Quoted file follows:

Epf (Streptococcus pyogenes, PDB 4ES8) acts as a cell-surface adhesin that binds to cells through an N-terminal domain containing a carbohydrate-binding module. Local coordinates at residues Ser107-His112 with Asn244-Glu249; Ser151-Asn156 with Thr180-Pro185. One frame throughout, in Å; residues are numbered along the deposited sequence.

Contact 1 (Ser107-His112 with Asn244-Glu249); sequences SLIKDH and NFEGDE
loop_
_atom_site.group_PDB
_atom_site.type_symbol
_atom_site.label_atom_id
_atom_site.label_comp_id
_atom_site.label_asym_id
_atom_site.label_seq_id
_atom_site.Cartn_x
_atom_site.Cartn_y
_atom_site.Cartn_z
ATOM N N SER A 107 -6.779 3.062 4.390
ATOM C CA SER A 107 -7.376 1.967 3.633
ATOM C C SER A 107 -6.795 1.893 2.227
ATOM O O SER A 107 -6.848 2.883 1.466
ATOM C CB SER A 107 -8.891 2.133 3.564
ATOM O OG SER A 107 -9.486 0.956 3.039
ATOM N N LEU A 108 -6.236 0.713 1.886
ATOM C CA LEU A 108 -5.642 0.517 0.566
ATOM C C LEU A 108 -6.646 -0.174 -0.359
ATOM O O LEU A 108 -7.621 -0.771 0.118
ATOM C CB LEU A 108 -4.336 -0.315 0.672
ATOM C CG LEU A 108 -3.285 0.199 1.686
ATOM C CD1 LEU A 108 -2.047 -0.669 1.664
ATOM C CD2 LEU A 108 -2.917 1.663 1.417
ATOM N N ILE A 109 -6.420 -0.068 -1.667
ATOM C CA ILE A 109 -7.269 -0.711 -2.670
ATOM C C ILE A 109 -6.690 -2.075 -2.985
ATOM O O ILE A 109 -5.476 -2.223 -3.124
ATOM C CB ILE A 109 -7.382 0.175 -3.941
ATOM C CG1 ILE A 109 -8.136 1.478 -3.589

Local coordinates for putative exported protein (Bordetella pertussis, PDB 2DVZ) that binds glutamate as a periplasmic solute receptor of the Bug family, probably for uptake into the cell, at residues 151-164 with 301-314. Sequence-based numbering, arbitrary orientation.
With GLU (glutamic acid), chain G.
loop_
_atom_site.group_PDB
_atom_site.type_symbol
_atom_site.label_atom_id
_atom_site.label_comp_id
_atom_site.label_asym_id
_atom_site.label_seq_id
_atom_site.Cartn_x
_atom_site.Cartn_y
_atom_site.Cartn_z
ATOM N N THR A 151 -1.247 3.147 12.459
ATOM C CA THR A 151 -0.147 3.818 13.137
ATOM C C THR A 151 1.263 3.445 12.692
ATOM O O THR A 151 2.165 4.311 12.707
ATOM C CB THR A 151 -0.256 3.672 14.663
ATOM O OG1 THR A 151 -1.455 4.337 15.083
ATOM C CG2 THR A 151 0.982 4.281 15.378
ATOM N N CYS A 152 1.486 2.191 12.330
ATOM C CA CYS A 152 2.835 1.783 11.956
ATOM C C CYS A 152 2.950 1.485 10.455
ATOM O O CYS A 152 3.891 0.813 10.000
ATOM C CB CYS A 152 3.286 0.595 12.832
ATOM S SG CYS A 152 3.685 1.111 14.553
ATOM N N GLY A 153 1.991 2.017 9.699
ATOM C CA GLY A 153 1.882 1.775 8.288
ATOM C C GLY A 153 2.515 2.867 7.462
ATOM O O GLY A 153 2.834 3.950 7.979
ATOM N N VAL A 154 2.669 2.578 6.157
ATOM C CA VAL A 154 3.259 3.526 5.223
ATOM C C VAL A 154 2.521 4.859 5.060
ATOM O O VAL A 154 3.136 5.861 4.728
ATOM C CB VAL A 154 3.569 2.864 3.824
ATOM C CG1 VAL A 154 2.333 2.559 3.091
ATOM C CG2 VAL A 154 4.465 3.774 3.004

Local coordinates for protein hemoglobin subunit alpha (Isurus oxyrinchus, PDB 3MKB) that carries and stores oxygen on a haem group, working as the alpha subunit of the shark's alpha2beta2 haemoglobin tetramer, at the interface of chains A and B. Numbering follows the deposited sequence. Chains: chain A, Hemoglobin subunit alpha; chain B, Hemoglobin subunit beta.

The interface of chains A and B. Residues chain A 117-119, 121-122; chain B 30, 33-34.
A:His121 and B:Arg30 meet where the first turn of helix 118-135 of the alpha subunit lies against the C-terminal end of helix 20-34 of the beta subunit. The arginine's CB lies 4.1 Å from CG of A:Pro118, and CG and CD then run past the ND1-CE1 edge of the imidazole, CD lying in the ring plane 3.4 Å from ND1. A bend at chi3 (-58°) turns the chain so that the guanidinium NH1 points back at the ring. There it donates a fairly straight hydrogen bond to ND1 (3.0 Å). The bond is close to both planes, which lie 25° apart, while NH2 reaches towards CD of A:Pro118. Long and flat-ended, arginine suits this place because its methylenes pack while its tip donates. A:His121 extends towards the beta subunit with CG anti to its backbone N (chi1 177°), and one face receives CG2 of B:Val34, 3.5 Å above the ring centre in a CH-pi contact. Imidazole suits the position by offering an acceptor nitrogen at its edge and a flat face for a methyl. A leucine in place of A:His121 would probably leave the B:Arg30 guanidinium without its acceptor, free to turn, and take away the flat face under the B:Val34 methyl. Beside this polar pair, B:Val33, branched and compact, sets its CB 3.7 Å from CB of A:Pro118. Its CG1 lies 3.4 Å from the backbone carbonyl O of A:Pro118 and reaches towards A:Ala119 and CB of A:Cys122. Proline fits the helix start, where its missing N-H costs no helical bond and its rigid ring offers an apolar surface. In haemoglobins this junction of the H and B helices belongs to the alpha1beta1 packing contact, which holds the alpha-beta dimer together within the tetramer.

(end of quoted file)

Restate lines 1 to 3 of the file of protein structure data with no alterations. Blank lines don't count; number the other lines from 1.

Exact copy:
Epf (Streptococcus pyogenes, PDB 4ES8) acts as a cell-surface adhesin that binds to cells through an N-terminal domain containing a carbohydrate-binding module. Local coordinates at residues Ser107-His112 with Asn244-Glu249; Ser151-Asn156 with Thr180-Pro185. One frame throughout, in Å; residues are numbered along the deposited sequence.

Contact 1 (Ser107-His112 with Asn244-Glu249); sequences SLIKDH and NFEGDE
loop_